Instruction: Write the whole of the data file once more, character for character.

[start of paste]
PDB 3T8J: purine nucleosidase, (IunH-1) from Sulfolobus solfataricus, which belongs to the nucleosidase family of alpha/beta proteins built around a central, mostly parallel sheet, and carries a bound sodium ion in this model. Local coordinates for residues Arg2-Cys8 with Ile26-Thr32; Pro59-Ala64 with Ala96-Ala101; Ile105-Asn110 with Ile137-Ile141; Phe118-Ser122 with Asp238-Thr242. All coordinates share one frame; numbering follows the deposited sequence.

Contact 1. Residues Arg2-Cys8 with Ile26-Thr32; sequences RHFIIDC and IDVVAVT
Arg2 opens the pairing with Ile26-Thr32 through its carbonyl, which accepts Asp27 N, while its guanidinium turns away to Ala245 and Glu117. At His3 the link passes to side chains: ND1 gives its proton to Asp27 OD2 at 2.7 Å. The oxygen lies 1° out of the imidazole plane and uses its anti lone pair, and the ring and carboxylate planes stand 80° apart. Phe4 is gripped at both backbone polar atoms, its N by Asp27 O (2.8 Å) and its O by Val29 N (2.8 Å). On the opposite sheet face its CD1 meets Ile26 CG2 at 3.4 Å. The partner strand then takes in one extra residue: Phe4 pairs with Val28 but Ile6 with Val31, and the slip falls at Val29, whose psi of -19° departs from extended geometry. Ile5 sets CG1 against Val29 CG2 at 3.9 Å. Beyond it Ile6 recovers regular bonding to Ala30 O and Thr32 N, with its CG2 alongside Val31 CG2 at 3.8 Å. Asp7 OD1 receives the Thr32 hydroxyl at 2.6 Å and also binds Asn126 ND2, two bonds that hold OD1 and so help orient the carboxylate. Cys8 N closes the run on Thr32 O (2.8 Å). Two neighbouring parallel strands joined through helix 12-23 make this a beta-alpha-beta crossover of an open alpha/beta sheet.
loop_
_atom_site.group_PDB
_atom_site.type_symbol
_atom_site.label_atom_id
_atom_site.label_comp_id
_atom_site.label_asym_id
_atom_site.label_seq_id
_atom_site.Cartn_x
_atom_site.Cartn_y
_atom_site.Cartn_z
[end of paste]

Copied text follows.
PDB 3T8J: purine nucleosidase, (IunH-1) from Sulfolobus solfataricus, which belongs to the nucleosidase family of alpha/beta proteins built around a central, mostly parallel sheet, and carries a bound sodium ion in this model. Local coordinates for residues Arg2-Cys8 with Ile26-Thr32; Pro59-Ala64 with Ala96-Ala101; Ile105-Asn110 with Ile137-Ile141; Phe118-Ser122 with Asp238-Thr242. All coordinates share one frame; numbering follows the deposited sequence.

Contact 1. Residues Arg2-Cys8 with Ile26-Thr32; sequences RHFIIDC and IDVVAVT
Arg2 opens the pairing with Ile26-Thr32 through its carbonyl, which accepts Asp27 N, while its guanidinium turns away to Ala245 and Glu117. At His3 the link passes to side chains: ND1 gives its proton to Asp27 OD2 at 2.7 Å. The oxygen lies 1° out of the imidazole plane and uses its anti lone pair, and the ring and carboxylate planes stand 80° apart. Phe4 is gripped at both backbone polar atoms, its N by Asp27 O (2.8 Å) and its O by Val29 N (2.8 Å). On the opposite sheet face its CD1 meets Ile26 CG2 at 3.4 Å. The partner strand then takes in one extra residue: Phe4 pairs with Val28 but Ile6 with Val31, and the slip falls at Val29, whose psi of -19° departs from extended geometry. Ile5 sets CG1 against Val29 CG2 at 3.9 Å. Beyond it Ile6 recovers regular bonding to Ala30 O and Thr32 N, with its CG2 alongside Val31 CG2 at 3.8 Å. Asp7 OD1 receives the Thr32 hydroxyl at 2.6 Å and also binds Asn126 ND2, two bonds that hold OD1 and so help orient the carboxylate. Cys8 N closes the run on Thr32 O (2.8 Å). Two neighbouring parallel strands joined through helix 12-23 make this a beta-alpha-beta crossover of an open alpha/beta sheet.
loop_
_atom_site.group_PDB
_atom_site.type_symbol
_atom_site.label_atom_id
_atom_site.label_comp_id
_atom_site.label_asym_id
_atom_site.label_seq_id
_atom_site.Cartn_x
_atom_site.Cartn_y
_atom_site.Cartn_z